There are many different kinds of transitions.  One is the transition from the weekend to the weekday.  Other major ones are preschool to Kindergarten, 5th grade to middle school, 8th grade to highschool, and highschool to college.  During my assessments of teen clients I often inquire about these transitions to get a sense of how my clients encounter and handle challenges.  One of the first books I read in graduate school was called Transitions:  Making Sense of Life’s Chances by William Bridges.  That book introduced me to the important concept of growth.  As I say to my clients, growth hurts.

 

I believe transitions are excellent practice for growth.  If teens can handle transitions more smoothly they can deal with challenges better.  As adults we need to help our teens learn how to cope with changes but we don’t need to do everything for them.  We can validate their feelings around transitions without feeling like we need to take their pain away.  Life is painful at times and one of the best things we can offer our teens is to be present during their pain rather than trying to resolve it.

 

Last weekend I spent six hours going through bags and boxes of my kids’ toys.  We had been culling the herd so to speak for years but still had so much stuff.  I felt overwhelmed when filling bag after bag or either trash or goodwill donations.  Why when we transition into parenting do we have to accumulate so much crap?!

 

When my children were babies and toddlers I bought stuff to alleviate my anxiety around entertaining small children all day.  My oldest never really played with toys and used us (her parents) as her favorite play things.  I breathed a sigh of relief when she was able to pay attention to shows and video games.  Playdates also helped to take the pressure off me to be her playmate all the time.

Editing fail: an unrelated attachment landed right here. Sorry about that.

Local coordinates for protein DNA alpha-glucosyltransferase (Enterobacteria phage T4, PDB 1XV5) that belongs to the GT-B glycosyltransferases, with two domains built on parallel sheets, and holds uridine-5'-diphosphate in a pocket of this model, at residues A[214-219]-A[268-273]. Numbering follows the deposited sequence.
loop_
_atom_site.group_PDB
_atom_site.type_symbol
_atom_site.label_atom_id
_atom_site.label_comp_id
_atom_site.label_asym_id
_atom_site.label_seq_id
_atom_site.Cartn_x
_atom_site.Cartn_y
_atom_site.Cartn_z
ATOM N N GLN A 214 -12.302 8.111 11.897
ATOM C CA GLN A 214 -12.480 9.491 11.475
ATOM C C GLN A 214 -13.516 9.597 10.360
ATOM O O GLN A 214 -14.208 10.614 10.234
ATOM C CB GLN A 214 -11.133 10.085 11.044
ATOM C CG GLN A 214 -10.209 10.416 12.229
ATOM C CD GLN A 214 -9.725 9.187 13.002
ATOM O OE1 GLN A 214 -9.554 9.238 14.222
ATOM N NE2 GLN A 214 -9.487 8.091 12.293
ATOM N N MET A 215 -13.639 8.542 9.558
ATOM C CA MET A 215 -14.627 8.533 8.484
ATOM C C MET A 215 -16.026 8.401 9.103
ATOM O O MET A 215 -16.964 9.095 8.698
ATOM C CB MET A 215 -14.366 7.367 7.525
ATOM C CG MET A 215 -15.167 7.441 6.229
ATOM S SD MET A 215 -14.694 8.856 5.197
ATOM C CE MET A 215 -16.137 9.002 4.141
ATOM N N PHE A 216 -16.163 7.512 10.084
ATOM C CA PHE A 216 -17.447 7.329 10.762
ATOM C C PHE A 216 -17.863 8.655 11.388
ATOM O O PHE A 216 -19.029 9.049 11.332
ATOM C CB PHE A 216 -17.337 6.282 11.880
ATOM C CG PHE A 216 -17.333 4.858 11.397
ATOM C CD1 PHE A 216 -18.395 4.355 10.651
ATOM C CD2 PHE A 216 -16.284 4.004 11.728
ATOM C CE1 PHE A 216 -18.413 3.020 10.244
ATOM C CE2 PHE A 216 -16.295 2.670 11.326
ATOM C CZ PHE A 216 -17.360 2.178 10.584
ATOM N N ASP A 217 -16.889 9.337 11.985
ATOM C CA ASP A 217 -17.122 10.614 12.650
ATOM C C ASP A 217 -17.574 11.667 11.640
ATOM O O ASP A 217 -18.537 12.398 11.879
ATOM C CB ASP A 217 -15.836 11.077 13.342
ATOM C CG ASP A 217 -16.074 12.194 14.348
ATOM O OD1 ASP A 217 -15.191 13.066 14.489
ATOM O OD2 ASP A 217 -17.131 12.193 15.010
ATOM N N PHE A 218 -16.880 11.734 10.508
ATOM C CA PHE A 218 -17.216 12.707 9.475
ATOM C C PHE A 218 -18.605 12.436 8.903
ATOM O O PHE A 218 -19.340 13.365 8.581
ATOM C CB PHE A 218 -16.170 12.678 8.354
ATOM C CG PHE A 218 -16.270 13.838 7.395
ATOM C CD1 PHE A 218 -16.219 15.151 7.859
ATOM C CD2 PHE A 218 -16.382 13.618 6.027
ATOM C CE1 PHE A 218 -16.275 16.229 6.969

My youngest plays with anything and everything.  He took a pair of hangers and entertained himself for 30 minutes the other day.  So why the hell did I buy that expensive Paw Patrol Tower?!  I am going to make a concerted effort to choose Christmas toys that are not “fixed” which means they can only be played with in one way.  I want to find open ended toys for my youngest and creative activities for my oldest.  I am also going to make a huge effort to not over buy this year.

 

I try to remind myself that when we play with our children it’s about connection and not the actual toy.  I really dislike board games but I will play one with my children if their underlying need is connection.  You can also set limits on play with your children as well.  I will often tell my children after a play session that I need a break.  We were never meant to be an endless supply of entertainment for our children.  Boredom is a good thing and can jumpstart creativity.  

 

In returning to my initial topic, stuff, I am going to try to be better about acquiring stuff.  As parents we need to model the behaviors we want from our kids.  Do I really need that latest fitness gadget?  Probably not.  Could I check-out a book from the library (if they are open during a pandemic) or do I really need to buy another one?  Our kids are soaking in our behaviors unconsciously and consciously all the time.  

 

If you do want to buy stuff for your teens or older children try to make it something the whole family can play together.  Play alleviates stress in families and can be one of the few ways to stay in connection with teens.  We need less stuff and more being with one another.

Well the holidays are approaching for many different faiths and people’s spirits are lifting despite the ongoing global pandemic.  This time of year brings fond memories of past holidays, anticipation of joy brought to loved ones through gift giving, and eating way too many scrumptious holiday treats.  Through this haze of good cheer resides a stress monster sitting on the shoulders of those of us who bring holiday magic into our homes.  I’m looking at you, moms.